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© Rakhesh Sasidharan

What is RPC?

In computer programming a “procedure” is a set of instructions packaged into one unit. For instance: say you regularly need to open a text file, scan it for certain text, and output a yes or no depending on whether there’s a match. One way is to keep writing these instructions at each place in your program. Another way would be to put these instructions at one place in your program, give that logical grouping a name, and then on every time you need to run these instructions simply invoke that grouping. The latter is an easier approach, not only because it saves your typing (or copy-pasting) the same code all over the place, but also because if you ever need to improve the instructions you just have to do it at one place. This logical grouping is what’s known as a procedure. Other names for a procedure are function, subroutine, and method.

When a procedure is invoked at a point in the code, usually with any inputs that are to be passed on to the procedure, the inputs are saved someplace and the procedure is loaded and executed. The main program is on hold while the procedure runs, its current state is stored at a location and execution moves to the procedure. The procedure reads the inputs from the saved place, does its deeds, stores any outputs in a designated place, and passes execution back to the main program (whose location was previously stored). The main program then reads the output and continues.

To give an analogy: think of it as though you are reading a book and you find a word whose meaning you do not know, so you keep down the book and open a dictionary to find the meaning. “Reading a book” is the main program; the “looking up the meaning” is a procedure that takes as input a word whose meaning you want, scans a dictionary, and gives as output an understanding of the word. The word itself is stored in your memory, and so is the the output (the meaning). That’s pretty much how procedures work.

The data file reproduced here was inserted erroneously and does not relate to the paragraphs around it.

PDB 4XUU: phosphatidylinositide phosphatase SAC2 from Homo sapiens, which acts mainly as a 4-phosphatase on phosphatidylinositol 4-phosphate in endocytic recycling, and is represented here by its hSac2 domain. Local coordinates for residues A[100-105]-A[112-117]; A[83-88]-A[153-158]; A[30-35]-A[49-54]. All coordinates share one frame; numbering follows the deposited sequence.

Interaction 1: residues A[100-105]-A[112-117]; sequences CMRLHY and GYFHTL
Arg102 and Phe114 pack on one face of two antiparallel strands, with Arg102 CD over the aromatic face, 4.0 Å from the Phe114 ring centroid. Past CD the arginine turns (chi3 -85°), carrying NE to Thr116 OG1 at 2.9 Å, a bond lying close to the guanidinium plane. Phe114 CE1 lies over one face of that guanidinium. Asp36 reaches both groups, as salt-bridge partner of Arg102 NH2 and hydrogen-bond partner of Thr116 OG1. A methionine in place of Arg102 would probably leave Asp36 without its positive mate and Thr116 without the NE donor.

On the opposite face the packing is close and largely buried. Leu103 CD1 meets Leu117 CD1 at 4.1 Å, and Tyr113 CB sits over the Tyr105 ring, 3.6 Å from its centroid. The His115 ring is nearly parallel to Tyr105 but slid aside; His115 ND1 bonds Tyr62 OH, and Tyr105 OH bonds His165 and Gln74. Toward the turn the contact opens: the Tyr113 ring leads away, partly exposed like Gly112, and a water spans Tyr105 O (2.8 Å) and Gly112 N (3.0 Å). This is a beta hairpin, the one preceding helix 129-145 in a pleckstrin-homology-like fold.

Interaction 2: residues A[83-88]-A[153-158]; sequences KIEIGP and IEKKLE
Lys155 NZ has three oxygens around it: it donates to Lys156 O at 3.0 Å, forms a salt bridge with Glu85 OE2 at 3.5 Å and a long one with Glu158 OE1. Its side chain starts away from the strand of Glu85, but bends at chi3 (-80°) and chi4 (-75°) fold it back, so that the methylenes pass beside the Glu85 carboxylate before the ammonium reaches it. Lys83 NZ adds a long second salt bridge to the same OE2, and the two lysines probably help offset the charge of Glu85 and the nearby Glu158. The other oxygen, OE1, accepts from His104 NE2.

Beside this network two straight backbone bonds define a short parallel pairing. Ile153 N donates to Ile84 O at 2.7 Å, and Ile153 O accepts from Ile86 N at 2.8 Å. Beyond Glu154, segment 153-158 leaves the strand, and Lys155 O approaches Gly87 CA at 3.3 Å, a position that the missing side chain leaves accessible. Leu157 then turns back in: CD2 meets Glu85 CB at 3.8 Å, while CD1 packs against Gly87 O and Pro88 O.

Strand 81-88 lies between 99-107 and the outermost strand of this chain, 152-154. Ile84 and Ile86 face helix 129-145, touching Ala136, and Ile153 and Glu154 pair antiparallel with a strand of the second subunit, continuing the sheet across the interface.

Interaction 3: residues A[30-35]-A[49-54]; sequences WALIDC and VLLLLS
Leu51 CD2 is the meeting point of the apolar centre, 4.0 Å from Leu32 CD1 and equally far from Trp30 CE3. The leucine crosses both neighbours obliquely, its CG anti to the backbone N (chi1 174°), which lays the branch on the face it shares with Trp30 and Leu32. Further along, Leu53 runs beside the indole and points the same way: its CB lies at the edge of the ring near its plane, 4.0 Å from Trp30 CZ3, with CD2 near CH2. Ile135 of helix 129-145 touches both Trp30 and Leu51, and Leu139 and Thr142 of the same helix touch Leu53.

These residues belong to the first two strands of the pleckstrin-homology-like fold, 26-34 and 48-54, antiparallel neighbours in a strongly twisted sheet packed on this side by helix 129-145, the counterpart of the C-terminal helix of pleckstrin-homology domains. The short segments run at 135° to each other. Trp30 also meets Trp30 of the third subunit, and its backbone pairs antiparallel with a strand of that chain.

Procedures can be part of the code of the main program or separate from it. They can even be from a 3rd party, packaged into files (such as DLLs) containing multiple procedures. When writing code the author links to these files and invokes procedures from them. When compiling the code to turn them into machine instructions the compiler puts in the required details on how to find the procedures (their address and such). That’s how the processor, which actually executes the program, knows where to find the procedure and what it expects.

When executing a program the processor only has access to its memory space. And since a procedure is linked to the program and has to be executed by the processor, it too must be in the same memory space as the main program. So procedures have to be local to the main program, i.e. on the same computer as the program. They can’t be on a remote computer. If a procedure is on a different machine (a different memory space) the processor has has no way of connecting to it.

As computers started to be connected over networks though, it because useful to have procedures that were remote to the main program. This way you could distribute the load across multiple computers, and maybe use powerful computers for some tasks and regular computers for others. Thus came about the concept of Remote Procedure Calls (RPC). RPC is a way of running procedures on remote computers by tricking the local processor into thinking the procedure is local to it.

Here’s how RPC works:

  1. Instead of a local procedure as usual, you have a stub procedure. This is a local procedure that takes input parameters meant for the remote procedure as though it were the remote procedure. As far as the main program is concerned the procedure is local.
    • To avoid confusion later on, we will refer to this stub as a client stub henceforth.